Some of us have difficulty uttering that little two letter word. Several times during my life, I’ve found myself with way too much on my plate simply because people asked and I always said “Yes” even though I really wanted to say “No.”
I finally learned how to allow that “No” word to slip from my lips rather easily. Once I gained that ability, I was back in control of my own time being able to spend my limited and precious minutes and hours on things that were important to me and my family. Things that I needed and wanted to do as opposed to what other people needed and wanted me to do.
If it is hard for you to say “No” to people, my suggestion is to start out small. Get used to hearing yourself speak that all important word aloud. You don’t have to be rude but you are responsible for your own time and maintaining its preciousness.
Begin to clear your plate of tasks that you really are not dedicated to and simply do not want to spend any more of your time on. Let obligations end and do not renew them. Explain that you no longer can commit the time. Find a replacement person for yourself if helpful.
I had an acquaintance ask me one time to participate in some type of a program he was trying to start. It was for a good cause and because I knew him, I listened to his plea and he ended up saying he would like to have me involved.
First off, I thanked him for considering me for his program committee. I agreed it was a worthy cause and that what he was trying to accomplish was admirable. AND, I wasn’t able to participate as I had other things I was working on.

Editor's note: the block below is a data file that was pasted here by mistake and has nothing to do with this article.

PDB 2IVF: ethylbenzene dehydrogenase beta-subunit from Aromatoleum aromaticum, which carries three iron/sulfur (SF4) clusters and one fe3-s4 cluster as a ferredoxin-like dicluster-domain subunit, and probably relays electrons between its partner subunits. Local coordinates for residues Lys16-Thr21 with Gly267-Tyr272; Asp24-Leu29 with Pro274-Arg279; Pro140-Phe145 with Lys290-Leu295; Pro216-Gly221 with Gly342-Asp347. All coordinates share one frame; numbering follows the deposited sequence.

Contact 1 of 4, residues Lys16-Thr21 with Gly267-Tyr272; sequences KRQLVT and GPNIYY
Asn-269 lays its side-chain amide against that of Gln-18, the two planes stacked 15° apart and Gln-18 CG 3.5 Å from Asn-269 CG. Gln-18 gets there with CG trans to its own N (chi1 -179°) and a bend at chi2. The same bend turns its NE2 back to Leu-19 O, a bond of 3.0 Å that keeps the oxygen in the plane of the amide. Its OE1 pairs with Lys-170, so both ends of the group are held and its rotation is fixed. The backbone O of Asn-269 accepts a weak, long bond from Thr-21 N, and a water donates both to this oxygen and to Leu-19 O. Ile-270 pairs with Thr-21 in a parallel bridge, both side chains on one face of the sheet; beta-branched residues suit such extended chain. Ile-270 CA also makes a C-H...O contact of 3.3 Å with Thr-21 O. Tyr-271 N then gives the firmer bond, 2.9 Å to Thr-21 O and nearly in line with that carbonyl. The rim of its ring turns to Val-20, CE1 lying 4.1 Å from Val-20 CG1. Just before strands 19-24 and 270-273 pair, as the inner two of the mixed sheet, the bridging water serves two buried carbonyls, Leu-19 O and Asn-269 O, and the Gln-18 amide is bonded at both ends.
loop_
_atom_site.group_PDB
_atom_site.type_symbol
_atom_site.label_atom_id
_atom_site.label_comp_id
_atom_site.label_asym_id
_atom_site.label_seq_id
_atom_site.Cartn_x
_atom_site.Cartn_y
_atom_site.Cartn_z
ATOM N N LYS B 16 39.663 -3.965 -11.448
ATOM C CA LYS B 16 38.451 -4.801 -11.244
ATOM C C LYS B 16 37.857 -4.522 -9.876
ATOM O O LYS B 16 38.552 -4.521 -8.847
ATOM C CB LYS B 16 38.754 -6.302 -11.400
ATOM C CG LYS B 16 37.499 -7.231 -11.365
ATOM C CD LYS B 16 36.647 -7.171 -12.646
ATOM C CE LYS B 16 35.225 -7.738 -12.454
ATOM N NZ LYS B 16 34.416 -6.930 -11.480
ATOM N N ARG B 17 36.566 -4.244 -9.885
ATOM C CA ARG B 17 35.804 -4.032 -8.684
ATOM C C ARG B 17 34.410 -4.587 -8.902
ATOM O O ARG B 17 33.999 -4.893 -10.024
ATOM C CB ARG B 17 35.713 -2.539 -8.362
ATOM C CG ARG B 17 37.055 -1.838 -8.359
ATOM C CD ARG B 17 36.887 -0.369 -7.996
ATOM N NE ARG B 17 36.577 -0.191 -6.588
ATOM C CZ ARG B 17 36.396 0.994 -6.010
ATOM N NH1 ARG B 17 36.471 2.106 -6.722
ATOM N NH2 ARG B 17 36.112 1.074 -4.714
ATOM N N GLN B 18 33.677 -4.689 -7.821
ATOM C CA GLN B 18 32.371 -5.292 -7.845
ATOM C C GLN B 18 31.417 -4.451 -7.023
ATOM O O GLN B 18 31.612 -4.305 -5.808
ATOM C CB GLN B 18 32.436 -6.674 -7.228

He kept pushing, “If you think it’s so important than why won’t you help?” I repeated and explained that I was unable to help at that time. He grew quite upset and continued to borderline guilt me into accepting. It became quite obvious that he had a passion for this cause to the point that he expected everybody else to be just as passionate as he was about it. I calmly explained that there was not nearly enough time for me to be involved with all the issues that I thought were important in our communities, in our country and in our world.
Learn not to give reasons. You do not have to go into detail why you are saying no. That leaves the requester in a “negotiating” phase which makes the saying of “No” harder and harder because you want to please that person, or get him/her off your back. Simply state firmly, “No. It doesn’t fit well into my life and goals at this time.” And, if the person pursues, politely repeat your response. There is no need to discuss your reasons.
If you find yourself volunteering, working, doing things that just do not move you anymore or you continue to do them purely because you have always done them or they feel comfortable or seem easier to just do them rather than put out the effort to stop — those are crucial ones to examine. Become an expert at saying “No” so you recover your finite time to work on what you feel is important to you now. It has to be your choice as opposed to someone else dictating to you how you should spend your time.
Be very cognizant and honest in your evaluation of what is truly necessary admitting when you are doing too much, doing things for the wrong reasons, or when it’s clear that enough is enough.
Excerpts from Your Action, Your Success: Motivating Yourself to Get Things Done. Find out more here: Your Action, Your Success
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